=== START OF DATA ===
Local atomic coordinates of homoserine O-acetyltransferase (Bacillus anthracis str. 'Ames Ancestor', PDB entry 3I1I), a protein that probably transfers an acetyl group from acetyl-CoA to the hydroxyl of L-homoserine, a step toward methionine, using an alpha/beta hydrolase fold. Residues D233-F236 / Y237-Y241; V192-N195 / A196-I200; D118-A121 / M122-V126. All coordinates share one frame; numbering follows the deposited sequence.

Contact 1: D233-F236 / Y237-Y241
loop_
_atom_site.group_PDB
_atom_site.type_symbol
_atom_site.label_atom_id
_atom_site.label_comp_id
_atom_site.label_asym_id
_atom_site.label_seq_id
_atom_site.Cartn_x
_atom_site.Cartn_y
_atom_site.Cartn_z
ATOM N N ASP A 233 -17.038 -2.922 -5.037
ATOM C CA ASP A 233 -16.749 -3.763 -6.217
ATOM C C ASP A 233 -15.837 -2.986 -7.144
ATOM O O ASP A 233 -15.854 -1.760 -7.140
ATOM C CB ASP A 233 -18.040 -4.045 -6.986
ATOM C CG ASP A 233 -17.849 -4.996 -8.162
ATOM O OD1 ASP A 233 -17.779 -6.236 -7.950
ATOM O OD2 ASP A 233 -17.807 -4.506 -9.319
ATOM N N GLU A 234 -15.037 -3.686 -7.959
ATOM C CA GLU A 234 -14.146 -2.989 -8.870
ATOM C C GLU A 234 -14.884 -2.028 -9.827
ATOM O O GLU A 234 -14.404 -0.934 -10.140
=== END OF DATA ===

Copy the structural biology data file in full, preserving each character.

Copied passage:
Local atomic coordinates of homoserine O-acetyltransferase (Bacillus anthracis str. 'Ames Ancestor', PDB entry 3I1I), a protein that probably transfers an acetyl group from acetyl-CoA to the hydroxyl of L-homoserine, a step toward methionine, using an alpha/beta hydrolase fold. Residues D233-F236 / Y237-Y241; V192-N195 / A196-I200; D118-A121 / M122-V126. All coordinates share one frame; numbering follows the deposited sequence.

Contact 1: D233-F236 / Y237-Y241
loop_
_atom_site.group_PDB
_atom_site.type_symbol
_atom_site.label_atom_id
_atom_site.label_comp_id
_atom_site.label_asym_id
_atom_site.label_seq_id
_atom_site.Cartn_x
_atom_site.Cartn_y
_atom_site.Cartn_z
ATOM N N ASP A 233 -17.038 -2.922 -5.037
ATOM C CA ASP A 233 -16.749 -3.763 -6.217
ATOM C C ASP A 233 -15.837 -2.986 -7.144
ATOM O O ASP A 233 -15.854 -1.760 -7.140
ATOM C CB ASP A 233 -18.040 -4.045 -6.986
ATOM C CG ASP A 233 -17.849 -4.996 -8.162
ATOM O OD1 ASP A 233 -17.779 -6.236 -7.950
ATOM O OD2 ASP A 233 -17.807 -4.506 -9.319
ATOM N N GLU A 234 -15.037 -3.686 -7.959
ATOM C CA GLU A 234 -14.146 -2.989 -8.870
ATOM C C GLU A 234 -14.884 -2.028 -9.827
ATOM O O GLU A 234 -14.404 -0.934 -10.140